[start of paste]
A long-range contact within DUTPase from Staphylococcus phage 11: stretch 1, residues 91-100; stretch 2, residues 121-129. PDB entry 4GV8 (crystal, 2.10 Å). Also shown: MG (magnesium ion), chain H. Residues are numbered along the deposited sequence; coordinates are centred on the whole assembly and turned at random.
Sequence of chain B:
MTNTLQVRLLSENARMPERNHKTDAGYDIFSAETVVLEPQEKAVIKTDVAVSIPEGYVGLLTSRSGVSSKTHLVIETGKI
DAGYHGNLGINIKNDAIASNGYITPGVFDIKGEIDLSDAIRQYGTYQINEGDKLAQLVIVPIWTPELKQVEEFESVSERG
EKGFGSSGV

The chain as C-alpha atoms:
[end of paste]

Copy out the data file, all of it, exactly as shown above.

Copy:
A long-range contact within DUTPase from Staphylococcus phage 11: stretch 1, residues 91-100; stretch 2, residues 121-129. PDB entry 4GV8 (crystal, 2.10 Å). Also shown: MG (magnesium ion), chain H. Residues are numbered along the deposited sequence; coordinates are centred on the whole assembly and turned at random.
Sequence of chain B:
MTNTLQVRLLSENARMPERNHKTDAGYDIFSAETVVLEPQEKAVIKTDVAVSIPEGYVGLLTSRSGVSSKTHLVIETGKI
DAGYHGNLGINIKNDAIASNGYITPGVFDIKGEIDLSDAIRQYGTYQINEGDKLAQLVIVPIWTPELKQVEEFESVSERG
EKGFGSSGV

The chain as C-alpha atoms: